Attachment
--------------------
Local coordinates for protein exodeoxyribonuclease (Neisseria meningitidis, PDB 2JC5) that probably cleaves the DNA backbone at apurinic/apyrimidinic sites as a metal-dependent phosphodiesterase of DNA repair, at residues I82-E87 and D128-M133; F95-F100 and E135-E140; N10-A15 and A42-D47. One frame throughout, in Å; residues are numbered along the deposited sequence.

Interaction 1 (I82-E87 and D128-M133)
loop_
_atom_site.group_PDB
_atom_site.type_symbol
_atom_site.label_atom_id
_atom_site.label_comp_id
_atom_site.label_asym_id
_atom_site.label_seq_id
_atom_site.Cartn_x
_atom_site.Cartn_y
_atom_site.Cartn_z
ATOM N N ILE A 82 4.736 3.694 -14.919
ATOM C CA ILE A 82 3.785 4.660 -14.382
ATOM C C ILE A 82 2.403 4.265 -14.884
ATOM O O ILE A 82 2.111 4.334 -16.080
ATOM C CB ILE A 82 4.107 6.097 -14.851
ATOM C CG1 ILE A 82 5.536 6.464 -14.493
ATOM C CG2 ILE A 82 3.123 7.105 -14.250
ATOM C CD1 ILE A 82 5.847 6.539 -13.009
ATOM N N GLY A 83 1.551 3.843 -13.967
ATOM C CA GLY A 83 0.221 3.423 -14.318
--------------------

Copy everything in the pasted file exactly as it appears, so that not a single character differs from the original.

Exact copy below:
Local coordinates for protein exodeoxyribonuclease (Neisseria meningitidis, PDB 2JC5) that probably cleaves the DNA backbone at apurinic/apyrimidinic sites as a metal-dependent phosphodiesterase of DNA repair, at residues I82-E87 and D128-M133; F95-F100 and E135-E140; N10-A15 and A42-D47. One frame throughout, in Å; residues are numbered along the deposited sequence.

Interaction 1 (I82-E87 and D128-M133)
loop_
_atom_site.group_PDB
_atom_site.type_symbol
_atom_site.label_atom_id
_atom_site.label_comp_id
_atom_site.label_asym_id
_atom_site.label_seq_id
_atom_site.Cartn_x
_atom_site.Cartn_y
_atom_site.Cartn_z
ATOM N N ILE A 82 4.736 3.694 -14.919
ATOM C CA ILE A 82 3.785 4.660 -14.382
ATOM C C ILE A 82 2.403 4.265 -14.884
ATOM O O ILE A 82 2.111 4.334 -16.080
ATOM C CB ILE A 82 4.107 6.097 -14.851
ATOM C CG1 ILE A 82 5.536 6.464 -14.493
ATOM C CG2 ILE A 82 3.123 7.105 -14.250
ATOM C CD1 ILE A 82 5.847 6.539 -13.009
ATOM N N GLY A 83 1.551 3.843 -13.967
ATOM C CA GLY A 83 0.221 3.423 -14.318